From “When will this change be over so we can get back to work?” to “What can I do to help?” Get workers involved in implementing the change and help them to become part of it.
From “Who is doing this to us?” to “Who can help us?” Focus on the challenges that must be overcome. “Ensure that you enlist help from other departments and colleagues,” he says.
Ethical behavior is a trait common to all good leaders. They exhibit both their values and their ethics in their leadership style and actions, helping to prevent a lack of trust - a problem in many workplaces. If leaders never identified their values in these workplaces, the mistrust is understandable. People don’t know what they can expect.
If an organization’s leadership has a code of conduct and ethical expectations, they are meaningless unless the leaders live up to the published code. Leaders that exhibit ethical behavior powerfully influence the actions of others.
According to the NAFA CAFM Program, there are four basic components of ethical leadership that must be understood and developed:
Purpose - The ethical leader reasons and acts with organizational purposes firmly in mind. This provides focus and consistency.
Knowledge - The ethical leader has the knowledge to judge and act prudently. This knowledge is found throughout the organization and its environment, but must be shared by those who hold it.
Authority - The ethical leader has the power to make decisions and act, but also recognizes that all those involved and affected must have the authority to contribute what they have toward shared purposes.
Trust - The ethical leader inspires - and is the beneficiary of - trust throughout the organization and its environment. Without trust and knowledge, people are afraid to exercise their authority.
These elements are interrelated components, the CAFM Program points out. Attention to any one component alone is incomplete and misleading.
Russo, explaining the NAFA CAFM materials, says being an ethical leader means applying the right amount of authority in each situation, and notes that it is helpful to exercise authority within five modes of intervention into the judgments and actions of other. These levels are:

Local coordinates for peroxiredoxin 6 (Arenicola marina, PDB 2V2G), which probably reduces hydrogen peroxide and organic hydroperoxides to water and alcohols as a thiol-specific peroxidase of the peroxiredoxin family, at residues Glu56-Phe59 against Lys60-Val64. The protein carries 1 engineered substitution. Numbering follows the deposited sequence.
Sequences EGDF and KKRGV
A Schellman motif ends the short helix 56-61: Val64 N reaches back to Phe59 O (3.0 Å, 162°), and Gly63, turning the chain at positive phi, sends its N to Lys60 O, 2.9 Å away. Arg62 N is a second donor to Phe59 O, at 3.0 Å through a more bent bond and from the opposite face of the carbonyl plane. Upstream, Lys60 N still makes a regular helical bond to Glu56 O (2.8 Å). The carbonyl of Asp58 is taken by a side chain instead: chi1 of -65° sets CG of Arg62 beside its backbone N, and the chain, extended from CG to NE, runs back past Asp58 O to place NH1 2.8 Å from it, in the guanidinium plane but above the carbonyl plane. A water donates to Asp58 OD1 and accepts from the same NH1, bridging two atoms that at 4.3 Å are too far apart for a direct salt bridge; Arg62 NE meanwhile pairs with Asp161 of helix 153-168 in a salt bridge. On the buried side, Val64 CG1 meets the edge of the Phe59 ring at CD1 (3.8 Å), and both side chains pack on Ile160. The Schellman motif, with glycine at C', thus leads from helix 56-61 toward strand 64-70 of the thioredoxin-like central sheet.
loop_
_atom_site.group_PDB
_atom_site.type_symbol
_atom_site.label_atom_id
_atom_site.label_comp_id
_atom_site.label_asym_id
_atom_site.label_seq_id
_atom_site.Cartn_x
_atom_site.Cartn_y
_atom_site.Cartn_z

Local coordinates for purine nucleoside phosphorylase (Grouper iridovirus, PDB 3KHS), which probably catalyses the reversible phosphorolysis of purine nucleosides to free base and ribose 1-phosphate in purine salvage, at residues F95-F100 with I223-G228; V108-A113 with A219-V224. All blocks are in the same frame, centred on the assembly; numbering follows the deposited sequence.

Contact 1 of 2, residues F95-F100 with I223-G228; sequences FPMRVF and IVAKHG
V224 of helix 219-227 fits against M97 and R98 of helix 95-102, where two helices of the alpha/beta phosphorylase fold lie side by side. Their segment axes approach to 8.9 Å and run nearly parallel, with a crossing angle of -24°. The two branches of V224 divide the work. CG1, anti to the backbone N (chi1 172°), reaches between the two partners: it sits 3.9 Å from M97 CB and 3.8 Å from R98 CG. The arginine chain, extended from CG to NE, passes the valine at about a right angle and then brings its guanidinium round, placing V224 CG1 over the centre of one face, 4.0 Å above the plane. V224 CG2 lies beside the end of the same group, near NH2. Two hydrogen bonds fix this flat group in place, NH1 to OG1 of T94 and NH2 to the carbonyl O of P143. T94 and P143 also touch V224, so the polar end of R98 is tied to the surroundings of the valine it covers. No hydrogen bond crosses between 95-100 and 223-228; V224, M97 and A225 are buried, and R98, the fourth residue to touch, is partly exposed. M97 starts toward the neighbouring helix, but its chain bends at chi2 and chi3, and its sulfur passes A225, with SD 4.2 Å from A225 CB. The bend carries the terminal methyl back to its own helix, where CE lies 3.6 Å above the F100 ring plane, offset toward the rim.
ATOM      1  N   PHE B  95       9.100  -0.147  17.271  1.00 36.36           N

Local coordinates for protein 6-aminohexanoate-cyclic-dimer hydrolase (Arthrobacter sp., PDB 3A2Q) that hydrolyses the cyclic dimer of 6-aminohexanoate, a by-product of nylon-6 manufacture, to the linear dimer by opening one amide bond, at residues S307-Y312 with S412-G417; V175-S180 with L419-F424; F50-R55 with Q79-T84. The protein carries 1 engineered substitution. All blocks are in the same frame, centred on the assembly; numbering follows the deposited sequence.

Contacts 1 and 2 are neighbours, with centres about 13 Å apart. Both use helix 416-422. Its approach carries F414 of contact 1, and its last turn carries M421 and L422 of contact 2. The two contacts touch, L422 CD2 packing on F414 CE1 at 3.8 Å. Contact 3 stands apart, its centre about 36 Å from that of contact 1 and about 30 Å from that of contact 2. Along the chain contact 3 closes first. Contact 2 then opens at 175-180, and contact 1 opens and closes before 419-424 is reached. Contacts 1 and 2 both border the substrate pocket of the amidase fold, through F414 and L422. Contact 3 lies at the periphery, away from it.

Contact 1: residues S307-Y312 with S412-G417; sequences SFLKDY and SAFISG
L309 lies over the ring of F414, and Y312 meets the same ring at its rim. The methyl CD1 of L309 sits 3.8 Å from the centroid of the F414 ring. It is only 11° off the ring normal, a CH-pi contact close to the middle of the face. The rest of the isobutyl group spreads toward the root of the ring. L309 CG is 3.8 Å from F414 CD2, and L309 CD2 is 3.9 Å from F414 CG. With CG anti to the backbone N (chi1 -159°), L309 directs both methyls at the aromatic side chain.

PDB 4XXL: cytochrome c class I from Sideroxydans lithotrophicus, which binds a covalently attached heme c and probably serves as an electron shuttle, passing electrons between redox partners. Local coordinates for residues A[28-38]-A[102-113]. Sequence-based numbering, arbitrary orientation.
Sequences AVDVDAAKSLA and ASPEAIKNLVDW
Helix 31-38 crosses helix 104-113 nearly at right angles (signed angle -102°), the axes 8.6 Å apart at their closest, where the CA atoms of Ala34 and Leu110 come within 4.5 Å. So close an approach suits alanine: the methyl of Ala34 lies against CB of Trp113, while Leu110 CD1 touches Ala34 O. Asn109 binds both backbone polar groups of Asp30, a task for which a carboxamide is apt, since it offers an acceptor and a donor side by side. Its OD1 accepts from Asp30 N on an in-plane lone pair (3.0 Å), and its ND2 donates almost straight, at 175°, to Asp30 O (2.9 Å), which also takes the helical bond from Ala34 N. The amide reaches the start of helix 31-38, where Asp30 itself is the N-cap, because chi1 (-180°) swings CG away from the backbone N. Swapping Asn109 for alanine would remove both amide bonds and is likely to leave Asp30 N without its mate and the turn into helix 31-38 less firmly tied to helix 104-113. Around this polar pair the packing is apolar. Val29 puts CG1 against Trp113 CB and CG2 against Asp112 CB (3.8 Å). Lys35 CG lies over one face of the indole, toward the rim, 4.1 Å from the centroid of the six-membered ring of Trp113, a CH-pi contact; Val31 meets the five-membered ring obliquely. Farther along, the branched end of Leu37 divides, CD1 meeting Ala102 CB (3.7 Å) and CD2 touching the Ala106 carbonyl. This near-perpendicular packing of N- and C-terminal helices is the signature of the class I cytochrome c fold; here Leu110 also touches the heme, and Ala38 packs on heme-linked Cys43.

Inspiration - Setting the example so that other committed members will contribute their fullest capabilities to achieve organizational purposes. (The lowest degree of intervention.)
Facilitation - Supporting other committed members and guiding them where necessary so that they are able to contribute their capabilities as fully as possible.
Persuasion - Appealing to reason to convince other members to contribute toward achieving organizational purposes.
Manipulation - Offering incentives other than the intrinsic value of contributing to the achievement of organizational purposes, where commitment is lacking.
Coercion - Forcing other members to contribute some degree of their capability where they have little or no commitment to do so on their own. (The highest degree of intervention.)
Studies show that some 80 percent of problems experienced in any organization are people-related, so good leadership is a great benefit. With good leadership in a maintenance organization, workers feel they are valued and an integral part of the development of the organization.
This invariably results in a stronger business, which is good for your operation’s bottom line.
The necessary characteristics foundational to good leadership can be cultivated, developed and strengthened, provided you are willing to invest the time. It is well worth the effort, concludes Russo, because effective leaders steer their workforce to achieve all the critical aspects of their company’s goals and objectives, and to the success of individuals within the workforce.
Organization appoints/elects 31 fleet professionals to make up this year's group.
Asset management is but one of the eight disciplines that comprise the program.